A Guide to Portugal’s Best Beach Towns

The famed and lesser known spots on and off Portugal’s stunning coast, from the Algarve to the Azores.

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Portugal is the place to go at the moment. An approximately seven-hour flight from the East Coast, it’s one of the most accessible countries in Europe—but that’s not the only reason why it’s so popular. Portugal is a choose-your-own-adventure country; you can embark on a city exploration, wine tasting tour, action-packed adventure or beach retreat. The best part? You don’t need to pick just one. Everything is a short car ride, train or quick flight away. 

Planning a vacation around Portugal’s beach towns is one of the best ways to organize your trip. Each town offers a glimpse into a different side of the country, from the sweeping coastal capital, to the smaller southern regions, to the sunny islands. With picturesque beaches and an impressive culinary scene with plenty of fresh seafood, there’s something for everyone.  For those looking to narrow down the ample options of scenic towns, start with Lisbon, and then venture down the coast to the Algarve. The Azores—a collection of volcanic islands off of the mainland—are not to be missed.

Now, we present the best beach towns (and cities) in Portugal. Don’t forget to pick up a pastel de nata—or two—while you’re there.

Discover Portugal's Beach Town Hidden Gems

Lisbon

When you think of a beach town, a bustling city might not be the first thing to come to mind. Lisbon, however, defies expectations at every turn. As the only European capital along the Atlantic coast, Lisbon is as much a beach town as it is a cultural hub. There are a handful of famed museums—like the Calouste Gulbenkian Museum and Museu Nacional do Azulejo—and you can admire the pastel-colored architecture of waterfront Belém. Walk to the suburbs of Alfama and Mouraria, along the hillside below the castle.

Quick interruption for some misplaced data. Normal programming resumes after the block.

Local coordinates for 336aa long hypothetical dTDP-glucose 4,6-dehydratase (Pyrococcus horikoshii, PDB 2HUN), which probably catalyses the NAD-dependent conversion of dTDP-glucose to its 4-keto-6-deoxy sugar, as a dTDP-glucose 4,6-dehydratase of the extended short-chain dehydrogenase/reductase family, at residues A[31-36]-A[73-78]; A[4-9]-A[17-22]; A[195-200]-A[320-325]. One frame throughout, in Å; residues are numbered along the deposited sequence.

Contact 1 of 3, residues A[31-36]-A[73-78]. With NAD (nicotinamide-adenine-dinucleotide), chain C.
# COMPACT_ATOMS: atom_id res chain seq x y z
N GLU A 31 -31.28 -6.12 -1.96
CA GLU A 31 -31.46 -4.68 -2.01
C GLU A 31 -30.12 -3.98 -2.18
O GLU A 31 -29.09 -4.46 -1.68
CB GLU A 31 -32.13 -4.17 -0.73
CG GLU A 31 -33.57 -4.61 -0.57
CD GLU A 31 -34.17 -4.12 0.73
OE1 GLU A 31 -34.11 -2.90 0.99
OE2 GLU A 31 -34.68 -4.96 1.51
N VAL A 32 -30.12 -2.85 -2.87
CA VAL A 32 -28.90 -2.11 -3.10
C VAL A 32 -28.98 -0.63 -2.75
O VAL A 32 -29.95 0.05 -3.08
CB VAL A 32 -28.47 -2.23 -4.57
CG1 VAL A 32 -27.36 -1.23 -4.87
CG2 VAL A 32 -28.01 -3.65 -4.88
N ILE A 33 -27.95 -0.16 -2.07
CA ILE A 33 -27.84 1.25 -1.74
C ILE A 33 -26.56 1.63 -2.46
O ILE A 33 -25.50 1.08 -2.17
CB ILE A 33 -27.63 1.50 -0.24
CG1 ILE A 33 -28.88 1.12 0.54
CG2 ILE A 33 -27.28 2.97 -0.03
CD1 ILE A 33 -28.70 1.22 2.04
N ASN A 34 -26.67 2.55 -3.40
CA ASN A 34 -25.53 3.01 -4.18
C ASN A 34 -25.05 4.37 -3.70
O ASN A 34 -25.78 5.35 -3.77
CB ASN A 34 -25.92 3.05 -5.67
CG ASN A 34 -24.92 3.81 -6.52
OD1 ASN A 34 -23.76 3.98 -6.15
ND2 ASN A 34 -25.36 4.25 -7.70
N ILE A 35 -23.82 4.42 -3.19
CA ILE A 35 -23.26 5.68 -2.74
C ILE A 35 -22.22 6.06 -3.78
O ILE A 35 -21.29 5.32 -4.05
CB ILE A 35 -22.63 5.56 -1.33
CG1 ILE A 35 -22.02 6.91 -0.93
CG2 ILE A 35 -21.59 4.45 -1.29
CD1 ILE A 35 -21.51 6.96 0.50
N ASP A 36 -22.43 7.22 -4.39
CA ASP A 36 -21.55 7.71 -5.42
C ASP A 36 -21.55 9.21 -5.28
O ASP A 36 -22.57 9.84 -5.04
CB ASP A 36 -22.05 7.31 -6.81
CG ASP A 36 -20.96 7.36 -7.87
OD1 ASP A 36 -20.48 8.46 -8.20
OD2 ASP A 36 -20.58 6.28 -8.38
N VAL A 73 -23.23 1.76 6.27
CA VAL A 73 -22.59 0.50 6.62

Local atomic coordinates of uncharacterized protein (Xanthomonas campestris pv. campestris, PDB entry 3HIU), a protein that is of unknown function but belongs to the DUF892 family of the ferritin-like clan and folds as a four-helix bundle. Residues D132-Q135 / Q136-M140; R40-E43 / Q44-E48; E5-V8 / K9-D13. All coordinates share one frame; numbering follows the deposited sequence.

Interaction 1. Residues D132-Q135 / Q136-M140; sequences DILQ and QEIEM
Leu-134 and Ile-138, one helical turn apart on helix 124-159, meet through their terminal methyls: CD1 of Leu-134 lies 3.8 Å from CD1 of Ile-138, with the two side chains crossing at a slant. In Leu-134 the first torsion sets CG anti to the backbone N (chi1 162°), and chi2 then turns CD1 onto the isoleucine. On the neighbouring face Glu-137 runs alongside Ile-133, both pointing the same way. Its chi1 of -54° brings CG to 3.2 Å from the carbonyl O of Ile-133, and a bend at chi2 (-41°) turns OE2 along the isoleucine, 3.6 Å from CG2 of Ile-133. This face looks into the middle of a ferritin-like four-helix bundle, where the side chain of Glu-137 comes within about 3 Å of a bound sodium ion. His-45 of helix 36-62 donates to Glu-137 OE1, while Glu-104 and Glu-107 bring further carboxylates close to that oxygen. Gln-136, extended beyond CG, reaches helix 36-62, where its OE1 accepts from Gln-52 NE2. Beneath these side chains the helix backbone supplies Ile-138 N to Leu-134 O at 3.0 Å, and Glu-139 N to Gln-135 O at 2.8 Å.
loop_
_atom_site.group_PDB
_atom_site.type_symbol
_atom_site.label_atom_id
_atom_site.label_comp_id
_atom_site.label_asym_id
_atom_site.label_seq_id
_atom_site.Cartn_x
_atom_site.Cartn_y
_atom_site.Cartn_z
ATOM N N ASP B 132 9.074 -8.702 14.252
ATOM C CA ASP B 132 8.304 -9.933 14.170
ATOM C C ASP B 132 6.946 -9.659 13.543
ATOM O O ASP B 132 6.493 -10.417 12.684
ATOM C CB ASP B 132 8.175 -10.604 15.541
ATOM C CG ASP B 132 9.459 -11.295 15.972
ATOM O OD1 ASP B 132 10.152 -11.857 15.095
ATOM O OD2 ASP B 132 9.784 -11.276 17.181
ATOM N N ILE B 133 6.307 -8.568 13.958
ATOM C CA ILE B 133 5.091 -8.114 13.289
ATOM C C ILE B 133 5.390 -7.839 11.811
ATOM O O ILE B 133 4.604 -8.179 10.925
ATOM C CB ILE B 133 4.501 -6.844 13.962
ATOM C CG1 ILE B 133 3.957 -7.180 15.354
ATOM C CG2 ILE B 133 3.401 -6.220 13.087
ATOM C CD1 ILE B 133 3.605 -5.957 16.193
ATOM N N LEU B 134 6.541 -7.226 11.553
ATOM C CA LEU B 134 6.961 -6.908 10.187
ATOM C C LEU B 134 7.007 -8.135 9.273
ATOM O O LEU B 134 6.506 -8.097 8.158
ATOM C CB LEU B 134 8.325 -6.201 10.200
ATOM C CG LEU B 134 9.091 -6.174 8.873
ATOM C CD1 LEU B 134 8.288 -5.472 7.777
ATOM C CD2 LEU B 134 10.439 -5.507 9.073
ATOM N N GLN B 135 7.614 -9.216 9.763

For a home base, the luxurious Four Seasons Ritz is always a safe option. Slightly removed from the commotion of the city, the hotel serves as a relaxing retreat where you can venture up to the rooftop for a grand view of the ocean. After exploring the city and its local beaches, take a trip to the famed resort town of Sintra. Once a royal sanctuary, it now stands as a glamorous historical site, replete with palaces and sweeping vista points. It can be pretty chaotic, so we recommend booking a guide. Upon your return back to Lisbon, stop into Trinca—a hole in the wall local eater—or dine beachfront at Casa Reîa.

Lisbon. Four Seasons

Porto

You can also visit Lisbon’s northern cousin, Porto, which is famed for its massive bridges and port wine production. Head to the medieval Ribeira district and meander through vibrant streets while observing the ornate architecture. Stay nearby at Gran Cruz House, which overlooks the Douro River. Go to Foz do Douro to experience the city’s buzzy beach, and follow it with drinks at one of the terrace cafés. You can also take a day trip down the coast to Nazaré and watch the surfers come from near and far to tackle the monster 100-foot waves.

Porto. Nick Karvounis on Unsplash

Melides